Are statins making my hair fall out?


For the past eight years since I suffered a mini-stroke, I’ve been affected by awful fatigue and weakness and there have been days when I could hardly walk or lift my arms.

Even more distressing is that my hair has started falling out.

Around a month ago, I read that statins can cause fatigue (I have been taking these pills for eight years), so I stopped taking them.

There is a slight improvement, but how long will the statin stay in my system?

My doctor is no help and cannot answer my questions. I am 77.

Elsie Williams, by email.

Depression is often characterised by profound exhaustion, weakness, and even hair loss and dry skin

Depression is often characterised by profound exhaustion, weakness, and even hair loss and dry skin

What a terrible time you have been having — understandably you want to find the reason for your debilitating symptoms.

However, I am not convinced your pills are to blame.

If your statin was involved, I would have expected you to feel better very quickly — the drug leaves your system completely after just one day.

While hair loss takes slightly longer to reverse (the hair follicles can take months to switch back into action), I would have expected a much more marked improvement in your energy levels.

Statins were first discovered in the Seventies and were subject to extensive research for 20 years before they became widely available and recommended, and we now have five or six on the market.

There is good evidence to show statins reduce the risk of death in those diagnosed with cardiovascular disease — their risk of heart attack and sudden death drops by 60 per cent, their risk of stroke by 17 per cent.

However, some patients do report muscle pain, cramps, and (less often) gastrointestinal or other symptoms.

In the past two or three years, there has been much talk about impairment of memory and other psychological effects.

But the truth is that these symptoms can also occur among people taking a placebo dummy pill.

In both groups, the symptoms disappear when they stop taking the pills — whether the placebo or the active drug.

What this tells us is that human beings are complicated, they are not machines.


To contact Dr Scurr with a health query, write to him at Good Health Daily Mail, 2 Derry Street, London W8 5TT or email — including contact details.

Dr Scurr cannot enter into personal correspondence.

His replies cannot apply to individual cases and should be taken in a general context.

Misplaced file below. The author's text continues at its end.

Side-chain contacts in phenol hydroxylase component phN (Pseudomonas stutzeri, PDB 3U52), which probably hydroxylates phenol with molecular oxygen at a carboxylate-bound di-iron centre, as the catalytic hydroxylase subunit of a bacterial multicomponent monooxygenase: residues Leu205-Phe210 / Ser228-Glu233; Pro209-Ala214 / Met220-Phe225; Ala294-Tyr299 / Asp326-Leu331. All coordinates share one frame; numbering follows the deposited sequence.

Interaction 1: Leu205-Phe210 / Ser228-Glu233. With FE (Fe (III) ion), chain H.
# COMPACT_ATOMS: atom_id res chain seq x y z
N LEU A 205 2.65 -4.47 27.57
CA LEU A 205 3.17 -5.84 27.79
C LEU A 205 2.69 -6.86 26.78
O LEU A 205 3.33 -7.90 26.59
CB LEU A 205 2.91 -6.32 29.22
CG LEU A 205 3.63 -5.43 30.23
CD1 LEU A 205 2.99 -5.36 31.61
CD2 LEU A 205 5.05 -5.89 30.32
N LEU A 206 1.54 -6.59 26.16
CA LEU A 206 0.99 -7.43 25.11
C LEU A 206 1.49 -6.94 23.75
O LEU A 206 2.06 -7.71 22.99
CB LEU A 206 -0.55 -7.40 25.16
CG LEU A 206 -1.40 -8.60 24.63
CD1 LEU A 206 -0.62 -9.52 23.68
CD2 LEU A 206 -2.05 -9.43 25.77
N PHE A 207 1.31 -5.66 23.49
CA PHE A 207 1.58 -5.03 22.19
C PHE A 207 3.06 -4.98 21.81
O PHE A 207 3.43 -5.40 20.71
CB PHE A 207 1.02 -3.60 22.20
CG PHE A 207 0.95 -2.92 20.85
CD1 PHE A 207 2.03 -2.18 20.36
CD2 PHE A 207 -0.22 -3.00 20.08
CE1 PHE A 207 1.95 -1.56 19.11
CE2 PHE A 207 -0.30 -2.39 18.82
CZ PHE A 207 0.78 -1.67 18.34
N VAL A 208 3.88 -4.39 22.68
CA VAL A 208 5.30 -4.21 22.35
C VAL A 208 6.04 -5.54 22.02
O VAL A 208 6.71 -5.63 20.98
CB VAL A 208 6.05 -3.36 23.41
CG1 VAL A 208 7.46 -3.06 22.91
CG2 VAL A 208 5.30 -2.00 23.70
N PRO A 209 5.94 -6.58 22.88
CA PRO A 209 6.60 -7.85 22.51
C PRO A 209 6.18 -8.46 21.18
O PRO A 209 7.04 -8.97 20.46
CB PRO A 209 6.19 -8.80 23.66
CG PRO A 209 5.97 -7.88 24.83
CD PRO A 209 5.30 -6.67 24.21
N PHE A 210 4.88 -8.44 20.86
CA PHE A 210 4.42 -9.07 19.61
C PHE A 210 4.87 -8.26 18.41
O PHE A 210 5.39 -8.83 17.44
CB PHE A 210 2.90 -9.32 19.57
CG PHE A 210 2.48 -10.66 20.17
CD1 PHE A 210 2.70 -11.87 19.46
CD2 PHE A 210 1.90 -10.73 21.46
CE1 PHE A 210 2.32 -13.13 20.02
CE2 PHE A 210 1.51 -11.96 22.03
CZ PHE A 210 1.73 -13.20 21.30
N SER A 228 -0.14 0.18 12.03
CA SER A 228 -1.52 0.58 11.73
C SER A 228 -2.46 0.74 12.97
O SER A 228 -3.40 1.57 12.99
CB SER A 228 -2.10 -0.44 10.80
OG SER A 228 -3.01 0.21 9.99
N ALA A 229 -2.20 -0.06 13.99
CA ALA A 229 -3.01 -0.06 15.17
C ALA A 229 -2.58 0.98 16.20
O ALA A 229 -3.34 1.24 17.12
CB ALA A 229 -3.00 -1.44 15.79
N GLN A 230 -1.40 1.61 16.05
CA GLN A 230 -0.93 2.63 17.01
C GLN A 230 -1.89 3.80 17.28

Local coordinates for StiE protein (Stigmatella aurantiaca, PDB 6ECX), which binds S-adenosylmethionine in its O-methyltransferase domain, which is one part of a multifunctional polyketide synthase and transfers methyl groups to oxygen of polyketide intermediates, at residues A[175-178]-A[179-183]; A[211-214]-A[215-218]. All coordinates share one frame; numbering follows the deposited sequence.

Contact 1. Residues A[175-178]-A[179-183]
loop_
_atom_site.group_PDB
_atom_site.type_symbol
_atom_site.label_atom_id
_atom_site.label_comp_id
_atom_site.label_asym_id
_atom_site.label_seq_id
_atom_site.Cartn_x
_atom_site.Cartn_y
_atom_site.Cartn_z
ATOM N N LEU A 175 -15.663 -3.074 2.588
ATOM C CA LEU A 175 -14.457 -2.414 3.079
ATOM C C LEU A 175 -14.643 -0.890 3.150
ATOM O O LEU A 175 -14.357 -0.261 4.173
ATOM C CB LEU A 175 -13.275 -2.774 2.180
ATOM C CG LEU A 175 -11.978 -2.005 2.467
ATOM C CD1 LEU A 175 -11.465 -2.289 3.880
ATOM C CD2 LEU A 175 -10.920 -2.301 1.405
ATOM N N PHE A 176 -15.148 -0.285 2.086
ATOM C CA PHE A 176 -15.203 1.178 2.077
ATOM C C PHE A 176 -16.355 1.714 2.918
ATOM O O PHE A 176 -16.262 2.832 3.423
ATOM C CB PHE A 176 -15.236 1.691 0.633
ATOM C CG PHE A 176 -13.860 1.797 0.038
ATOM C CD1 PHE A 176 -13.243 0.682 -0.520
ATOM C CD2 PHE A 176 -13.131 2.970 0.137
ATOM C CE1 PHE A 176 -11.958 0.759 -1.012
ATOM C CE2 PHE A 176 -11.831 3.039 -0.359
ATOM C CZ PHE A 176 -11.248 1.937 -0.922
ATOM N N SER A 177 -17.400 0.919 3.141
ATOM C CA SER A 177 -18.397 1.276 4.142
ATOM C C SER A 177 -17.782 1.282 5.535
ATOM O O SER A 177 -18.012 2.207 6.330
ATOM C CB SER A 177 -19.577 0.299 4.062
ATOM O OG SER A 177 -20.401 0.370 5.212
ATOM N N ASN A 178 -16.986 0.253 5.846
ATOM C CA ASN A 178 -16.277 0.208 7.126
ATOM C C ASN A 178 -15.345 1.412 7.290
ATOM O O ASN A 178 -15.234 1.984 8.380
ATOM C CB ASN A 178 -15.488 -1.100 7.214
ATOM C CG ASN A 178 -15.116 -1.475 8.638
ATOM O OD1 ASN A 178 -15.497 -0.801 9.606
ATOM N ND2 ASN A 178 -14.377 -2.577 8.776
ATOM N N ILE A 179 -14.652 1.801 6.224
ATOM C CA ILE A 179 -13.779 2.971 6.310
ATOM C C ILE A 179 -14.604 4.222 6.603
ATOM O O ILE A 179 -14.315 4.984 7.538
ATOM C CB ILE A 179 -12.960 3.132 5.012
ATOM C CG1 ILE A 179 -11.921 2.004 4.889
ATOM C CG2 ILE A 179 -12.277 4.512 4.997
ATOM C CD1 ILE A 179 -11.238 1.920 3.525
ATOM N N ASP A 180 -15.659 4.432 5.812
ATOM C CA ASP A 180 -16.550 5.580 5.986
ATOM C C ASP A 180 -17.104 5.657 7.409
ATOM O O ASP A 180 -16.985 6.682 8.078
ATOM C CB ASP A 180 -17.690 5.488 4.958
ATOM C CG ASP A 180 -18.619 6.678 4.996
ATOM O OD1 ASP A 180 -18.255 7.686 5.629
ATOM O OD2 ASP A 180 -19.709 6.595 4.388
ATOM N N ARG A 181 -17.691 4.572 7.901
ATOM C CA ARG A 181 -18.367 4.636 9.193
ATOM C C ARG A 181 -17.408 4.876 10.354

Always consult your own GP with any health worries.

Most of us in middle age and beyond (the era of life when statins are prescribed) have all sorts of aches and pains, as well as complaints with our memory, and it is easy to misattribute this to the statins.

As doctors, we are trying to weigh up the evidence, and sort out the myths from reality.

Rather than focus on statins, I would be tempted to investigate whether you might have suffered a degree of depression following your mini-stroke.

About 30 per cent of patients develop a depressive illness following a stroke, and depression is often characterised by profound exhaustion, weakness, and even hair loss and dry skin.

Bearing all this in mind, here is one thing you could try. Re-start your statin for one or two weeks.

If this pill has been the cause of your symptoms, they will start immediately, and at least you will know for sure the pills are to blame.

At this point, in discussion with your doctor, you could either stop them altogether or try an alternative (you say you are taking simvastatin).

If the response to stopping the statin is borderline, your fatigue and weakness has another cause — depression is a likely culprit — and that really merits the attention of your GP.

After an operation in March for a broken hip and shoulder, I became very unwell in hospital and was barely conscious for two weeks.

When I did come back to the land of the living I noticed I had bed sores on both heels.

I now have district nurses in twice a week to dress these painful sores, but they make it difficult for me to get about.

How does one get these sores, and is it true they can take up to a year to heal?

I am nearly 95 years young.

Lydia Newnham,  Chobham, Surrey.

You have, sadly, been the victim of atrocious neglect: bedsores are the hallmark of poor nursing care.

A bedsore, or pressure ulcer, is an injury to the skin and underlying soft tissue, and is the result of a part of the body being under constant pressure, which restricts the blood supply.

This can lead to the tissue becoming starved of oxygen and nutrients, and in some cases the skin and underlying tissue will die and fall away.

The initial damage would have started when you were bedridden.

Nursing staff are well aware of the need to inspect pressure areas at least twice daily — they should examine the tail bone, heels, elbows and, indeed, any bony point where there is little padding.